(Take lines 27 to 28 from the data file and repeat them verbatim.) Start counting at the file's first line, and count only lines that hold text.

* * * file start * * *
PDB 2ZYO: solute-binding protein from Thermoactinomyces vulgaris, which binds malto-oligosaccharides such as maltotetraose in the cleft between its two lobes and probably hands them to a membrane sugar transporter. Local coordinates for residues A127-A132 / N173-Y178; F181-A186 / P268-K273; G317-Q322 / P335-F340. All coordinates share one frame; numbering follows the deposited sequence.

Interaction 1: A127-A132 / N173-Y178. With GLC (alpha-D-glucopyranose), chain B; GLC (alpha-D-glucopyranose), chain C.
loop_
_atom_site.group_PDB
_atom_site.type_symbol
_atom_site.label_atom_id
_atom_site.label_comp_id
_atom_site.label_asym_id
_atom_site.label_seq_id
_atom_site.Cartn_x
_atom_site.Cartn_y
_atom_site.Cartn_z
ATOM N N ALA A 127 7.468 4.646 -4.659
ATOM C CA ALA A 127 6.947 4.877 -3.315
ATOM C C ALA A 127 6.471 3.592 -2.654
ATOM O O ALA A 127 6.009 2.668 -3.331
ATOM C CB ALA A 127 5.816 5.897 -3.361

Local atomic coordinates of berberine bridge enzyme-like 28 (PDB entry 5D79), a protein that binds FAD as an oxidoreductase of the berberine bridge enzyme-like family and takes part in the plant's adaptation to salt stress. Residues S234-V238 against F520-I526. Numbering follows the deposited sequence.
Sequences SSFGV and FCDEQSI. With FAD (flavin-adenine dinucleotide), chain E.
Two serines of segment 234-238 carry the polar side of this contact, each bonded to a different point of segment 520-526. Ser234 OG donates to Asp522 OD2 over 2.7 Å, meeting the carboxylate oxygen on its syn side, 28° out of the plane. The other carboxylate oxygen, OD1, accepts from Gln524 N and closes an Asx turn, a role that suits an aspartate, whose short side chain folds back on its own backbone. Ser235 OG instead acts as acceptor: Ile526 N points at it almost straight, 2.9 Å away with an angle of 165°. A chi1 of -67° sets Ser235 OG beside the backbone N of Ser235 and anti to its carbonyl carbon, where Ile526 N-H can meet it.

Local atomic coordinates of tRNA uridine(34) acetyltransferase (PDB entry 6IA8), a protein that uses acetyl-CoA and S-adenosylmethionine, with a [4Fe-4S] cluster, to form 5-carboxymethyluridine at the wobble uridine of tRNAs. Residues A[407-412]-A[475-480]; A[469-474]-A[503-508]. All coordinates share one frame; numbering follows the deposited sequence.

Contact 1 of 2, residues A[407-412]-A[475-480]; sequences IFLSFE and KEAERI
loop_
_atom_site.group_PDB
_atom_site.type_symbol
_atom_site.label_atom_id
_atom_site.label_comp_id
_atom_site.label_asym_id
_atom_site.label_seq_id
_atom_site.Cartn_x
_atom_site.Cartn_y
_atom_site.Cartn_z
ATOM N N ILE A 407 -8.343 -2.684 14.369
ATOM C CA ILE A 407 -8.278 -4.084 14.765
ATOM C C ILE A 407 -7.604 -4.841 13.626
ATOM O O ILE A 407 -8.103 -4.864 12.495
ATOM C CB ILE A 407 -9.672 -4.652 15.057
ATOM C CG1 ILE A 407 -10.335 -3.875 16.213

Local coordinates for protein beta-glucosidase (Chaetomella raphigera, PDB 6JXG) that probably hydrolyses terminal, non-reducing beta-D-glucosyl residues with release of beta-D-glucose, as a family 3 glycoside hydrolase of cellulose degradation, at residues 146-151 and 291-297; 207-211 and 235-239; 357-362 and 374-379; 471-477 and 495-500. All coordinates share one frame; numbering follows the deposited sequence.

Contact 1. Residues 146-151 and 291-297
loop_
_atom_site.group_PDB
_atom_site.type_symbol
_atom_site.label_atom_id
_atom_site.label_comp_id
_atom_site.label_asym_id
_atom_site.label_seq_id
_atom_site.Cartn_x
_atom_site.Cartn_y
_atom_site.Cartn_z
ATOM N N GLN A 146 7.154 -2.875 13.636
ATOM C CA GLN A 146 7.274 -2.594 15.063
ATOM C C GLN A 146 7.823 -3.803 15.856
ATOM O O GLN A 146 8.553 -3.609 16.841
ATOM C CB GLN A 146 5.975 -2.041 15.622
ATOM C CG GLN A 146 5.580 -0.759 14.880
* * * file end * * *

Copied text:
_atom_site.label_comp_id
_atom_site.label_asym_id